The mask is forcing us into the strangest conversations. I am not only talking about the well-established but still quite inexplicable habit of lowering the mask when the necessity arises to address another person.
But that too. It is an absolute conversation stopper, as I realised again the other day when asking for direction for yet another new cafe in Salt Lake. I was inside my car and the gentleman whom I had addressed almost pushed his head inside the car in a most helpful way, pulled down his mask, and shouted out the direction into my face. I found the cafe but lost my peace of mind among the information and all else he had scattered.
Another gentleman I was talking to, who had also happily liberated his face of the mask, explained the act this way: “Jodi mask pore thaki tahole kotha bolbo ki kore? How do I speak if I am wearing a mask?” This has been the traditional defence all a long. How can one argue with such logic? One does not.
I am not even going to get into the aesthetic of a mask dangling below the nose. It is not a pretty sight however perfect the nose is.
It is more difficult, though, to actually have a conversation, if you are masked and are addressing a non-masked person. As you try to point out the necessity of wearing a mask, you are bound to fail in many ways. This conversation was always hard, because in this situation the masked person has to reveal her vulnerability in so many ways including to the virus, and it has become harder with Covid reportedly having become milder. It is also difficult because this conversation entails negotiating intricate systems of the social, political and cultural, not to mention that of personal boundaries.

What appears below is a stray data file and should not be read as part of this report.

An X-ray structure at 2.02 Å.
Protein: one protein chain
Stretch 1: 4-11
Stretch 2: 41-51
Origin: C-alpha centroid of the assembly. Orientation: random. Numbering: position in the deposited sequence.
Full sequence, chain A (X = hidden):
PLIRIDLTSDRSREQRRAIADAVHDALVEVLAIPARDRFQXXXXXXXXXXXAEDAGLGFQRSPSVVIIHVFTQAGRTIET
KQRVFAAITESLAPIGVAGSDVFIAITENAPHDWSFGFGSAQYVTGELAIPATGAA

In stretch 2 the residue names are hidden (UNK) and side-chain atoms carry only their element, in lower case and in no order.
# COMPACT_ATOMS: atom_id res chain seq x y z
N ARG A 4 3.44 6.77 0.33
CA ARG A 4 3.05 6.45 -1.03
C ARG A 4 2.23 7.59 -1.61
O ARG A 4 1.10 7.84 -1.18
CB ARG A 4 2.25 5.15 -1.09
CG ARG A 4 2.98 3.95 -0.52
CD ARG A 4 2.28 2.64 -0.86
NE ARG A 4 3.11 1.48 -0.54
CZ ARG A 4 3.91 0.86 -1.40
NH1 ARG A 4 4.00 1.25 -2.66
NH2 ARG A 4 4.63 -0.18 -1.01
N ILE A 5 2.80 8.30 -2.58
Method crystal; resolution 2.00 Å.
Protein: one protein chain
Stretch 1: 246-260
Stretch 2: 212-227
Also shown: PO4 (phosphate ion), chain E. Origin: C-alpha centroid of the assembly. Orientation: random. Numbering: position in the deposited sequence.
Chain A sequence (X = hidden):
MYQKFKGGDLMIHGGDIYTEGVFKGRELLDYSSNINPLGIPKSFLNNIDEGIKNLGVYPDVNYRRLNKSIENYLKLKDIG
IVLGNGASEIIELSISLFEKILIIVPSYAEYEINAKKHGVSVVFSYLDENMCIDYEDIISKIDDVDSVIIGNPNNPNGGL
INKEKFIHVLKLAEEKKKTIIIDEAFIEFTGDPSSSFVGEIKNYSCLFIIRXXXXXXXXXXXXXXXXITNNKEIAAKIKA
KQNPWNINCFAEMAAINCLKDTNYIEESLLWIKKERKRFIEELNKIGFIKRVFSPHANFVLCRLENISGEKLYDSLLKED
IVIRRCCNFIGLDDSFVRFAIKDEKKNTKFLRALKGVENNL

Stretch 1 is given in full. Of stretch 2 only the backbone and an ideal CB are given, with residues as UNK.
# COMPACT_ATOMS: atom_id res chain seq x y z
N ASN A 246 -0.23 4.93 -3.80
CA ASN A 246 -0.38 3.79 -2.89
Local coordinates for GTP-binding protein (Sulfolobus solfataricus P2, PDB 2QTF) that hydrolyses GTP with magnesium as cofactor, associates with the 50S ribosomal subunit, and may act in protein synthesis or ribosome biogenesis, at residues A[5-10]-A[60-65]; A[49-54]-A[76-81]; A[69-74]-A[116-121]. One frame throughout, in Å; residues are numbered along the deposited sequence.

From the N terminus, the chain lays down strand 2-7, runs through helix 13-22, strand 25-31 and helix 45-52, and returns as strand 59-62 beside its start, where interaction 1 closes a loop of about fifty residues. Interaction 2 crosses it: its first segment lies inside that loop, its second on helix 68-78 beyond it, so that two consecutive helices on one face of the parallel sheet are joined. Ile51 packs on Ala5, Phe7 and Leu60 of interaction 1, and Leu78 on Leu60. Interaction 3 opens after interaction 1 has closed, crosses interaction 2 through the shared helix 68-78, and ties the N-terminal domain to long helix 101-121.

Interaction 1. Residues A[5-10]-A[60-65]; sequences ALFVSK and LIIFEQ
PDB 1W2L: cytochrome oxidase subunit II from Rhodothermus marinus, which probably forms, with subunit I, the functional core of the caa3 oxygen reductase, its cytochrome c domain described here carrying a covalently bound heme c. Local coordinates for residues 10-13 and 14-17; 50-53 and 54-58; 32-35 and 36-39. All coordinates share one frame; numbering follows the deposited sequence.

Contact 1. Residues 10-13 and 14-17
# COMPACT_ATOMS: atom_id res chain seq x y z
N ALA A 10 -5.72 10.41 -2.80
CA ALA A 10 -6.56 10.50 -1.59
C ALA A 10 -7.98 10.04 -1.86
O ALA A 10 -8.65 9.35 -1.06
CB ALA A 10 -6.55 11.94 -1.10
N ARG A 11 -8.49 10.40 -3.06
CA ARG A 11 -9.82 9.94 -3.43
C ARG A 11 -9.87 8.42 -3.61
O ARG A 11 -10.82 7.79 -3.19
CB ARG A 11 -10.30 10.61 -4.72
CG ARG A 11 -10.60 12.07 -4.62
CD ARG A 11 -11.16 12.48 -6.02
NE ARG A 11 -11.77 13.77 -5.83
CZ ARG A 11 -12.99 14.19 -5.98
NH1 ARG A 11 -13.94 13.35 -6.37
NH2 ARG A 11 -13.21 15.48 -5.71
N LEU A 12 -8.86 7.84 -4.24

All this is too much of a burden. And you often feel you are the minority of one because no one around you is wearing a mask.
Recently I travelled to two cities, one after the other, and experienced much airport and in-flight behaviour, not to mention what I was exposed to inside taxis. Every time I felt uncomfortable about someone not wearing a mask, I did not know what to say. Or how to say what I wanted to.
For example, the pleasant young man who was driving me to the airport from the depths of Salt Lake in his AC taxi at the crack of dawn and had helped me to get all my luggage in and was quite interesting to talk to, was not wearing a mask. I had already begun to enjoy interacting with him. We were discussing national politics and both were on the same page, which is not so common an experience for me, yet we obviously thought differently on the mask and hence introducing the subject would create a dissonance I didn’t look forward to. But I did bring it up and he, a little reluctantly, wore a mask. But his voice lost its enthusiasm.
This kept happening to me inside taxis in the other cities, Mumbai and Bengaluru, and keeps happening to me in my city. A happy, healthy conversation comes to naught because of the mask.
Or I am forced to have conversations that I don’t want. In a flight the gentleman in the next seat settled in, fastened his seat belt and took off his mask. As the plane took off, he took to clearing his throat at a high decibel into the paper bag provided with other airline materials, at an interval of about 10 minutes. Can one stop someone from expectorating, high decibel or not, in any situation? It is as fundamental a right as my right to protect myself from viruses. I mean technically you can tell him that during Covid times he should be careful about what he is doing, but how do you actually?
So I kept my face turned away as much as possible and almost dropped into the aisle. But this same gentleman helped me to open a very complicated bottle of coconut water that was served without clear instructions, thereby earning my immense gratitude. Then we spoke, exchanging notes on the need for clear instructions. He made a lot of sense. But I remained tensed and was actually relieved when he went back to his paper bag. Another unfinished conversation.
Sometimes the mask or its absence brings with all the force the violence that makes the class system work. At a busy south Kolkata crossing, I was again inside a car (do I ever step out of it?) and a beggar, a middle-aged woman, came to my window and brought her face quite close to mine asking for money. She did not wear a mask. I sprang back, as much as possible inside the car, and asked her to go away. She looked at me with utter derision.
“You sitting inside the car are afraid of Covid? Let me give you Covid,” she said, thrust her head inside and before I could pull away blew vigorously into my face and laughed. I felt assaulted. But I could also feel what a contemptuous little thing I was seen from her point of view.
The mask can actually show us who we are.